The Se­nate plan, which is still un­der dis­cus­sion and hasn’t yet been put into leg­isla­tive lan­guage, would over­haul taxes for pass-through busi­nesses in a com­pletely dif­fer­ent way.

An­other pro­vi­sion in the House bill is aimed squarely at fund man­agers. It tar­gets the so-called car­ried in­ter­est tax break that Trump called for end­ing dur­ing his cam­paign when he said “hedge fund guys are get­ting away with mur­der.”

Hedge fund and pri­vate equity man­agers typ­i­cally get some of their pay in the form of car­ried in­ter­est — a per­cent­age of their in­vestors’ prof­its. Un­der cur­rent law, if those

un­der­ly­ing prof­its stem from in­vest­ments held for more than a year, the man­agers en­joy the same pref­er­en­tial, lower rate on the car­ried in­ter­est that their clients pay on their in­vest­ments.

The House bill pre­serves this break, but lim­its it by ex­tend­ing the hold­ing pe­riod from one year to three.

Even that tax hike might be avoid­able, ac­cord­ing to Monte Jackel, a se­nior coun­sel at Akin Gump Strauss Hauer & Feld LLP. Jackel notes that the pro­vi­sion doesn’t ap­ply to cor­po­ra­tions that hold car­ried in­ter­est. So a fund man­ager could col­lect his car­ried in­ter­est through a type of cor­po­ra­tion that doesn’t it­self pay taxes.

“It looks like that’s what they’ve writ­ten,” Jackel said, adding that it’s the type of dis­crep­ancy that’s likely to get fixed once some­one no­tices it. The Se­nate is work­ing on a sim­i­lar change in car­ried-in­ter­est tax­a­tion, but hasn’t re­leased de­tailed lan­guage.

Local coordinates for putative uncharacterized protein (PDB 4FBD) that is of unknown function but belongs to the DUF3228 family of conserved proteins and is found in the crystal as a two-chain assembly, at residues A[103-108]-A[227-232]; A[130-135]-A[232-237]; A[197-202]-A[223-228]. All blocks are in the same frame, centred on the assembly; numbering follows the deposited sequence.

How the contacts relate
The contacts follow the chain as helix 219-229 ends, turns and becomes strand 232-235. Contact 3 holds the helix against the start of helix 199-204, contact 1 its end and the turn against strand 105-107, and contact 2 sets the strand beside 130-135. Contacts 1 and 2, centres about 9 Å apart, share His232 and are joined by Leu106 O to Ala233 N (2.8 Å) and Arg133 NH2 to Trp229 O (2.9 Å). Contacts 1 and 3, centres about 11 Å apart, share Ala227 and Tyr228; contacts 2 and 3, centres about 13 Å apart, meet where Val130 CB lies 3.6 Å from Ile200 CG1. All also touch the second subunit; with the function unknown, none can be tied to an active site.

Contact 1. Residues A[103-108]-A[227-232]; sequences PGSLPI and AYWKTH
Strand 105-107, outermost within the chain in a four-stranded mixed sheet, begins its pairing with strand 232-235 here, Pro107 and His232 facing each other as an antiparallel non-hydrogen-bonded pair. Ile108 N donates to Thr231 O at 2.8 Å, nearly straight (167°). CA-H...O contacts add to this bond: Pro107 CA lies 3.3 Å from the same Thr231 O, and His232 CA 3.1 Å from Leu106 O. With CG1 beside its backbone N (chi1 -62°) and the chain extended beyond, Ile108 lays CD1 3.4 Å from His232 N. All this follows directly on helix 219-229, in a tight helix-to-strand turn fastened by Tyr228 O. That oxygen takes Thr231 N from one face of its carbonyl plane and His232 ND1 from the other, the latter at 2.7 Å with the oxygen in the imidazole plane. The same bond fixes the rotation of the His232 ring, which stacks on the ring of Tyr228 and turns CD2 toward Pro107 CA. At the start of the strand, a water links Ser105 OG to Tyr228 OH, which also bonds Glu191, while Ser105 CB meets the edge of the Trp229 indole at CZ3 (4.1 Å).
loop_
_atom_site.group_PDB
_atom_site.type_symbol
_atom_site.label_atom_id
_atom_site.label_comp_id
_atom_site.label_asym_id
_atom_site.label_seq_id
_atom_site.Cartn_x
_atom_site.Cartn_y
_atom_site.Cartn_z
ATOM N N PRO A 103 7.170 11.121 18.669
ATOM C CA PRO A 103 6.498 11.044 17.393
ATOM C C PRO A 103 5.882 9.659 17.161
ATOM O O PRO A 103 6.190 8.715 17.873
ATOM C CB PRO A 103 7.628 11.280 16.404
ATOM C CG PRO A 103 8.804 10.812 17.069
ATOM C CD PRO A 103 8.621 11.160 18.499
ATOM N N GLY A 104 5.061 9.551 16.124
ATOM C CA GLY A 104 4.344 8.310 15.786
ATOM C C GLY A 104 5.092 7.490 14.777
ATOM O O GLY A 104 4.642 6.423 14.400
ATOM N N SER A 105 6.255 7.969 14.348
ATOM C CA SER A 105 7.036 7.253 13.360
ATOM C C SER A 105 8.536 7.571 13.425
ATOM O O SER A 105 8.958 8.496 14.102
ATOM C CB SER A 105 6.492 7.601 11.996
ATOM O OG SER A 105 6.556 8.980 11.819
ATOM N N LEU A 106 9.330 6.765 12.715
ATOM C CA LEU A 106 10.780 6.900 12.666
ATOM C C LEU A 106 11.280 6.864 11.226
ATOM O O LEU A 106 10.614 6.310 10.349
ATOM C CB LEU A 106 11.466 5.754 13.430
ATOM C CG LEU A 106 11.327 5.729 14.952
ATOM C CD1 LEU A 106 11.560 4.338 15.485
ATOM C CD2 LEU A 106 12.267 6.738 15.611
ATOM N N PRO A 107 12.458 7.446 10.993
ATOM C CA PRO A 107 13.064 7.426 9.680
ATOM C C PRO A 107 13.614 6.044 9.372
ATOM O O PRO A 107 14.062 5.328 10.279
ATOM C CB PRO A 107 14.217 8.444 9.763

An­other quirk in the House bill is so glar­ing that Richard Levine, a spe­cial coun­sel at Withers Bergman LLP in New Haven, Con­necti­cut, says he can’t be­lieve it was ac­ci­den­tal. This one in­volves the es­tate tax, a 40 per­cent levy that ap­plies to the es­tates of a few thou­sand of the rich­est Amer­i­cans each year.

The House bill would limit the tax to even fewer es­tates right away, and then elim­i­nate it en­tirely in 2025. But it leaves in place a re­lated mea­sure that al­lows heirs to sell as­sets with­out hav­ing to pay in­come tax on the ap­pre­ci­a­tion that took place be­fore they in­her­ited them.

Taken to­gether, that means that a fam­ily whose for­tune de­rives from a longheld as­set — think War­ren Buf­fett’s Berk­shire Hath­away Inc., or the Wal­ton fam­ily’s Wal­Mart Stores Inc. — might never have to pay tax on the bulk of that wealth at all. The found­ing gen­er­a­tion could bor­row against the stock to meet ex­penses, and the next gen­er­a­tion could sell it in­come tax-free.

The last time the es­tate tax was re­pealed, dur­ing the sin­gle year of 2010, Congress changed the rules on in­her­ited as­sets to avoid this re­sult, said Robert Gor­don, who ad­vises clients on the tax im­pli­ca­tions of in­vest­ments at Twenty-First Se­cu­ri­ties Corp. in New York.

He pre­dicted the same thing will hap­pen this time, but that it’s be­ing held back as a ne­go­ti­at­ing tac­tic. (The Se­nate bill would limit the es­tate tax to fewer peo­ple but not re­peal it.)

Levine helps wealthy in­di­vid­u­als with tax plan­ning, and he said the House pro­posal is “very wel­come for my clients.”

“As a mat­ter of tax pol­icy it’s com­pletely in­de­fen­si­ble,” he said. “It per­mits in­come that is ob­vi­ously in­come, in a con­sti­tu­tional sense, to go en­tirely un­taxed.”

PHOTO BY MIKE ROY/MCT

The Wall Street Bull, lo­cated in the fi­nan­cial dis­trict.